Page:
The general appearance of engineering ammunition was formed quickly: minimal dimensions, high-explosive charge of sufficient power, electric drive, caterpillar propulsion. To implement the project, they chose the simplest option - a simple tubular frame. The hull and any closure of the aggregate compartment to save weight and reduce cost were not planned. Batteries, a pair of electric motors and a coil for a control wire were installed on the frame. The control of the engines was provided by wire. All onboard electrical units were sealed, which made it possible to overcome water obstacles, that is, to be a real "Crocodile". Since the batteries are not visually noticeable on the "torpedo", it is sometimes said that the current was also supplied through the wires, especially since the cable was powerful. But there is no evidence of the presence of generator-type units outside the engineering ammunition. The mover was the simplest - three rollers - leading and two supporting. The rear track roller played the role of a guide wheel. All roller wheels had the same design. The basis of the caterpillar was a canvas tape of the required dimensions. On it, at regular intervals, it was proposed to fix rectangular wooden bars used as lugs. On board the Torpille Terrestre guided torpedo, a 40-kilogram high-explosive warhead was supposed to be located, which was detonated remotely by an electric fuse. To undermine the warhead, it was proposed to use an electric fuse with a remote control. The Crocodile land torpedo was controlled by the operator through a simple electric remote control, from which it was possible to turn on or off the left or right engine, as well as blow up the torpedo. The turn was provided by turning off one of the engines and braking one of the tracks.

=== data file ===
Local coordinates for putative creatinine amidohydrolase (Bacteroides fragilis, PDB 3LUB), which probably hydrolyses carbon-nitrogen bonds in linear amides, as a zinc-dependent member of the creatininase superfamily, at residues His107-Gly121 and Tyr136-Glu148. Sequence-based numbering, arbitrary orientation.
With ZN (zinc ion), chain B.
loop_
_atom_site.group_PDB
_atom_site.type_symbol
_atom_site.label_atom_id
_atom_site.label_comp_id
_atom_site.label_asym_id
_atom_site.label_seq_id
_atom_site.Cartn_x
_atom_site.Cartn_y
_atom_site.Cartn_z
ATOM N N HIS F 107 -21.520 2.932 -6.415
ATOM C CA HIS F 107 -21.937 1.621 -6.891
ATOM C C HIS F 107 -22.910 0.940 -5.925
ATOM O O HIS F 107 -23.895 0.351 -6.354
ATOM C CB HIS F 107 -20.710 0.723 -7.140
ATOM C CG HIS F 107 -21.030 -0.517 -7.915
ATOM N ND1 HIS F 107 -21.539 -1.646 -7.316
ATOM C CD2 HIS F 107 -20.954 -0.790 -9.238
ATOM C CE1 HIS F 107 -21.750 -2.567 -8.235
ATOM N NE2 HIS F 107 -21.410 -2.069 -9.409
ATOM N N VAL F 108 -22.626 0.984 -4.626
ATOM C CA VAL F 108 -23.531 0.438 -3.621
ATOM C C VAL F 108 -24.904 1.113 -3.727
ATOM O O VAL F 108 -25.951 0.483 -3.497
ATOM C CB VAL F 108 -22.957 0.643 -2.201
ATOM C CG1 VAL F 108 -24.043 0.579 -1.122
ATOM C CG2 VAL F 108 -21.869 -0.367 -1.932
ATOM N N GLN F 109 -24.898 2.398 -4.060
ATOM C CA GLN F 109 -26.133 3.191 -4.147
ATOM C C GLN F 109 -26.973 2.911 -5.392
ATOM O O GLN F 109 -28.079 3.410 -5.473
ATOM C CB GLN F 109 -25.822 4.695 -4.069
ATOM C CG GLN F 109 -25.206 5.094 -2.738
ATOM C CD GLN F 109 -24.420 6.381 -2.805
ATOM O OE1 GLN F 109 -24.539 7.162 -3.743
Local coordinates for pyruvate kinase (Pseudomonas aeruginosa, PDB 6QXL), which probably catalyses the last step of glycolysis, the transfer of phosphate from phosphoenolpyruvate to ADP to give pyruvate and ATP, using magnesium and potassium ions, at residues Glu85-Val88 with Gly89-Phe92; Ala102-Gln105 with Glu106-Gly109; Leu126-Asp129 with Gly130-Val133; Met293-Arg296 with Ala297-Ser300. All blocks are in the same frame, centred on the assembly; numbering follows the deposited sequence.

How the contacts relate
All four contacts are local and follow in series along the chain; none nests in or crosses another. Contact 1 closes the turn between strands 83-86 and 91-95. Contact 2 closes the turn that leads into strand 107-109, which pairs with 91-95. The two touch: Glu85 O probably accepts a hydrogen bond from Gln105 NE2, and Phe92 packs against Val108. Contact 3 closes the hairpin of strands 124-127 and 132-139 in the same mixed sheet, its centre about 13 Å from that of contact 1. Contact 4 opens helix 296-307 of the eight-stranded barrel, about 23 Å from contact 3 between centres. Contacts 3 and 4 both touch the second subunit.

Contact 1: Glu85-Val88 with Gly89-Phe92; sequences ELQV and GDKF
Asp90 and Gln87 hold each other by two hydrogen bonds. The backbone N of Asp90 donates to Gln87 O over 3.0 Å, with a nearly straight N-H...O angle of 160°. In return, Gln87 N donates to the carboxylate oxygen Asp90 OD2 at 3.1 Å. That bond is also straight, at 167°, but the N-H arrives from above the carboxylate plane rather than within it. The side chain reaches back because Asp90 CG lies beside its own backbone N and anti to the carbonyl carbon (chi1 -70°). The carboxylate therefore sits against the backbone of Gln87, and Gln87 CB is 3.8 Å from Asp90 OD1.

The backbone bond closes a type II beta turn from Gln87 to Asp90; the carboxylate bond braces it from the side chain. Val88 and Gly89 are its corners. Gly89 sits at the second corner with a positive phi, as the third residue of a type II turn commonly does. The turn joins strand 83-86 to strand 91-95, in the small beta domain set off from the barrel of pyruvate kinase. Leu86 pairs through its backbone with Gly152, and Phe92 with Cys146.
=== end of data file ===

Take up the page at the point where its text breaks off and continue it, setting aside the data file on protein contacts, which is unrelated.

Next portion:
a photo. Torpille Terrestre Schneider Crocodile trials. 1915

        1. +4
          7 July 2023 09: 41
          The combat use of a land torpedo was very simple. At the position, the calculation unfolded the remote control and the cable reel, connected the "torpedo" to them, activated the fuse and sent the car to the target. Turning the engines on and off, the torpedo reached the wire barriers, drove under them and was blown up. The sealing of electrical circuits and good cross-country ability made it possible to perform the task in any conditions. Having brought the torpedo to the target, the operator gave the command to detonate the warhead. An explosion of 40 kg made a wide passage in the wire fence and could even provide explosive clearance if, in addition to the wire, anti-personnel mines were also installed.